- Uryens (comedy name) knights Arthur in Excalibur, with Excalibur, because he can't surrender to a mere squire. Arthur later knights Percival, hurriedly, in the same fashion.
- In the 1937 Armada film Fire Over England, Michael Ingolby (Laurence Olivier) is knighted by Elizabeth I (Flora Robson); in The Sea Hawk (1940), Francis-Drake-Expy Geoffrey Thorpe (Errol Flynn) is knighted by the same queen (and the same actress).
- In Johnny English, the titular agent requests to be knighted at the end of the film, having thwarted the plans of the Big Bad.
- Kingdom of Heaven gives us Balian (Orlando Bloom) being knighted by his dying father Baron Godfrey of Ibelin (Liam Neeson, he seems to always die) and receiving a backhand slap to the face. Later in the movie, Balian does the same with every soldier defending Jerusalem (He only slaps the nearest one, else it could have got time consuming).
- In King Ralph, Ralph accidentally cuts the man he is knighting, nearly taking an ear off, because he is distracted. Later, after stepping down as king and being knighted himself, Ralph covers both of his ears while having the sword passed over him.
- William receives his sword tap at the end of A Knight's Tale by the prince himself!
- Monty Python and the Holy Grail: Bedivere is the first to be knighted by King Arthur on his journey, and the only one to be seen doing so.
- National Treasure: A young Ben Gates, after hearing the story of the Templar Treasure, asks his grandfather if they are knights, to which he replies yes, if he'd like to be. Ben is then knighted by his grandfather, beginning his lifelong search for the Templar Treasure.
- In A Brother's Price Jerin's grandfather Alannon was a prince, so Jerin's grandmothers had to wait until they were knighted (for heroism in war) to marry him, as mere commoners couldn't marry a prince. Apparently, their sense of propriety didn't stop them from keeping their husband a secret from his remaining family ... of course, since his branch of the family was executed for treason by the other branch, he didn't see much of a point in getting in touch with the family, either.
- In C. S. Lewis's The Chronicles of Narnia books:
- Sir Apropos of Nothing — guess who?
- In Poul Anderson's A Midsummer Tempest, when Prince Rupert returns to King Charles, the king immediately knights the soldier who accompanied him. (He first asks him to swear loyalty to the throne — and then explains it's just part of the ceremony and not a doubt of his loyalty.)
- Occurs in the Tortall Universe. There's a vigil and a formal dubbing by the King—in between that, you get to be tested by the Chamber of the Ordeal, a sentient room that's somewhere between Face Your Fears and Psychological Torment Zone. Squires who are mentally unsuitable (or rotten human beings) are broken by it, and even those who pass come away with mental scars. Alanna of Song of the Lioness and Keladry of Protector of the Small both undergo the ceremony.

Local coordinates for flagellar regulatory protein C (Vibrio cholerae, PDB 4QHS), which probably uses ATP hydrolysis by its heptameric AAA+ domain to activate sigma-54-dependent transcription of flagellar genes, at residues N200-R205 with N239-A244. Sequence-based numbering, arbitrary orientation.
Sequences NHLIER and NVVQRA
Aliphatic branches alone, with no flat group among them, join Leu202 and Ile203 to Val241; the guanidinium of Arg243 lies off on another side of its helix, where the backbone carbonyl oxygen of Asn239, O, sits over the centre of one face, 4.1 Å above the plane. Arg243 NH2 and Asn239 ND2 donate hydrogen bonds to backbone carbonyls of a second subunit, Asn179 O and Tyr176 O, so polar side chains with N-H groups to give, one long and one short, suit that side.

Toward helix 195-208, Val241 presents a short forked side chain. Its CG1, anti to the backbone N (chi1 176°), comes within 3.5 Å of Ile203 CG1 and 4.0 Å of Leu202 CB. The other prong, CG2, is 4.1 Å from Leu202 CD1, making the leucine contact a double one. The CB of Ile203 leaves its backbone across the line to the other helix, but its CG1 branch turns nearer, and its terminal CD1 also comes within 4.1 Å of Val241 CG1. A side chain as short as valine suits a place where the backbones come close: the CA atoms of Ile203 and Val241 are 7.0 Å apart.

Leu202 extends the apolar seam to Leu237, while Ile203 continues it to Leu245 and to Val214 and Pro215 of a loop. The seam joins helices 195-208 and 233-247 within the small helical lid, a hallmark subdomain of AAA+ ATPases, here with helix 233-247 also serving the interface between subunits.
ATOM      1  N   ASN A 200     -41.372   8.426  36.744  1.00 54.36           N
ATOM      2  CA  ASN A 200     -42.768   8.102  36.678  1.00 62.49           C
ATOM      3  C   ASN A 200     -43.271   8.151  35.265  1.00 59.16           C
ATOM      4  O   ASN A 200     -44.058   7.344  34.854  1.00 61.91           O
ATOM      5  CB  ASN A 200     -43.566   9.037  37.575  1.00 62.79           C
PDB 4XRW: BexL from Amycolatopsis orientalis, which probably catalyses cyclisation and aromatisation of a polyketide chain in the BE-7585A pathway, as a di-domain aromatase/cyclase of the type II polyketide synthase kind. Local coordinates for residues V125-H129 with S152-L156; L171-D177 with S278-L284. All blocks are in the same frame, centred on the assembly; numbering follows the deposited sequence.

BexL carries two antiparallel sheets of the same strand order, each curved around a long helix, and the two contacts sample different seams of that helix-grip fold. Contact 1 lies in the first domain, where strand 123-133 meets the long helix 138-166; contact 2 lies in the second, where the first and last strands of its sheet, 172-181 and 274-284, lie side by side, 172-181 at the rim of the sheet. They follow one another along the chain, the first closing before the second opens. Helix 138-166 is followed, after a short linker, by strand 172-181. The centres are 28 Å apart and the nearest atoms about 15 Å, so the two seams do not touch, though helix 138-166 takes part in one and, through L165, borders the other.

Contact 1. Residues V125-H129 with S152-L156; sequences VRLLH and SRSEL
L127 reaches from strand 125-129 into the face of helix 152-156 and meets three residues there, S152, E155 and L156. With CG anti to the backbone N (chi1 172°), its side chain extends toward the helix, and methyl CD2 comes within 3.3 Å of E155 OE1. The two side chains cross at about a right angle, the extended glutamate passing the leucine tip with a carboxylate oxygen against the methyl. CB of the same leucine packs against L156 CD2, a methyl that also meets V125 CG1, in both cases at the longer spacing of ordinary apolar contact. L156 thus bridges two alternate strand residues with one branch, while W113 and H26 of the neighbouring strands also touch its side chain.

- In Christopher Stasheff's His Majesty's Wizard, the protagonist undergoes the full ritual, with vigil, bath, and an examination on the laws of chivalry; finally he receives his sword tap from the Emperor in the Mountain. He does not have to take a punch.
- Stasheff's A Wizard in Chaos has the 'any knight can make another' with Magnus Gallowglass, the son of two noble lines, but without any official title other than the knightly 'sir', granting it to the companion who has traveled with him throughout his last three adventures. Also includes the extra 'final punch' option.
- A Song of Ice and Fire uses a bit of both. After one major battle it's mentioned that so many people were knighted as a result it took ages for the three available knights of the Praetorian Guard to dub them all, and that those knights had stood vigil in roughspun robes at the church the whole night and then walked barefoot to the palace, leaving most if not all with bleeding feet (but they all still stood proudly). However, "any knight can make a knight", and the ritual of anointing a would-be knight with seven oils by a priest is just a formality.
- In an introspective mood, Jaime remembers how he was knighted by Ser Arthur Dayne, The Sword of the Morning. Dayne actually used his family's famed greatsword, Dawn to do the deed, and cut right through Jaime's tunic with even the lightest tap. He justified it, saying that 'blood is the seal of our devotion'.
- There is also the Brotherhood Without Banners, a band of Robin Hood types led by Ser Beric Dondarrion, a knight who uses this rule to promote his entire army, though few actually use the honorific of "ser" outside the band.
- Officially, the North does not have many knights because most northmen follow the Old Gods, and knighthood in Westeros is very much a product of the Faith of the Seven. Not that this makes them any less worthy of honor on the battlefield (and in practical terms, Northern heavy cavalry fills the battlefield role of the knight just fine).
- In the short story The Hedge Knight, the squire Raymun Fossoway volunteered to fight for Sir Duncan the Tall in the trial of seven. The problem is, you have to be a knight to do that, so he had to be knighted on the spot by Ser Lyonel Baratheon, just before the start of the trial. (And thus a new side-branch of his house, the Fossoways of New Barrel, was born.) Speaking of Ser Duncan, by the way, there is the strong implication that he was never actually knighted (because the knight he was the squire of passed away before he could do that), which seems to be reason why Dunk was reluctant to knight Raymund himself in the aforementioned scene...
- In the Discworld book Jingo, Sam Vimes' status as a knight becomes very important, as it enables him to create his own military unit out of Watch members in a time of crisis. When a noble opposes his status he counters each argument, most notably the claim that a knight must spend the night watching his armor. It goes a bit like this.